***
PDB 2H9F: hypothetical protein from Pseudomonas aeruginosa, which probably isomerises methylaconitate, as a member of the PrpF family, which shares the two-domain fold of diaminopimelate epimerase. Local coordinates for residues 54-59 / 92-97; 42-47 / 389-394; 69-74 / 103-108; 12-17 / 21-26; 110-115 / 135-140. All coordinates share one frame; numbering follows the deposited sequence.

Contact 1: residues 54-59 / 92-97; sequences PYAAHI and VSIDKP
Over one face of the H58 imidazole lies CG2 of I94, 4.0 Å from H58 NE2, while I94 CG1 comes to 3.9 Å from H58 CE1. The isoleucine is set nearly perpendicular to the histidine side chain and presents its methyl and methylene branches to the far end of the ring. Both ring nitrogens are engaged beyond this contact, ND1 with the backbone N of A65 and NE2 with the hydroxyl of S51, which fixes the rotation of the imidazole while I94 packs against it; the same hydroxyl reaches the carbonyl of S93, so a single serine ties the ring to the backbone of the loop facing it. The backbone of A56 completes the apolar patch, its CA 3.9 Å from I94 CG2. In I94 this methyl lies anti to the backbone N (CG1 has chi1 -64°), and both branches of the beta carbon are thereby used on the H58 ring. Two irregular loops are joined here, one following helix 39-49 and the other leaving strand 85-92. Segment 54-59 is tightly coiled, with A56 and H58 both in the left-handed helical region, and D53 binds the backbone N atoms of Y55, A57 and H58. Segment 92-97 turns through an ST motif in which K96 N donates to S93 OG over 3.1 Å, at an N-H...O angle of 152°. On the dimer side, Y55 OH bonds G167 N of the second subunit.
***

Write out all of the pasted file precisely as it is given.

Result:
PDB 2H9F: hypothetical protein from Pseudomonas aeruginosa, which probably isomerises methylaconitate, as a member of the PrpF family, which shares the two-domain fold of diaminopimelate epimerase. Local coordinates for residues 54-59 / 92-97; 42-47 / 389-394; 69-74 / 103-108; 12-17 / 21-26; 110-115 / 135-140. All coordinates share one frame; numbering follows the deposited sequence.

Contact 1: residues 54-59 / 92-97; sequences PYAAHI and VSIDKP
Over one face of the H58 imidazole lies CG2 of I94, 4.0 Å from H58 NE2, while I94 CG1 comes to 3.9 Å from H58 CE1. The isoleucine is set nearly perpendicular to the histidine side chain and presents its methyl and methylene branches to the far end of the ring. Both ring nitrogens are engaged beyond this contact, ND1 with the backbone N of A65 and NE2 with the hydroxyl of S51, which fixes the rotation of the imidazole while I94 packs against it; the same hydroxyl reaches the carbonyl of S93, so a single serine ties the ring to the backbone of the loop facing it. The backbone of A56 completes the apolar patch, its CA 3.9 Å from I94 CG2. In I94 this methyl lies anti to the backbone N (CG1 has chi1 -64°), and both branches of the beta carbon are thereby used on the H58 ring. Two irregular loops are joined here, one following helix 39-49 and the other leaving strand 85-92. Segment 54-59 is tightly coiled, with A56 and H58 both in the left-handed helical region, and D53 binds the backbone N atoms of Y55, A57 and H58. Segment 92-97 turns through an ST motif in which K96 N donates to S93 OG over 3.1 Å, at an N-H...O angle of 152°. On the dimer side, Y55 OH bonds G167 N of the second subunit.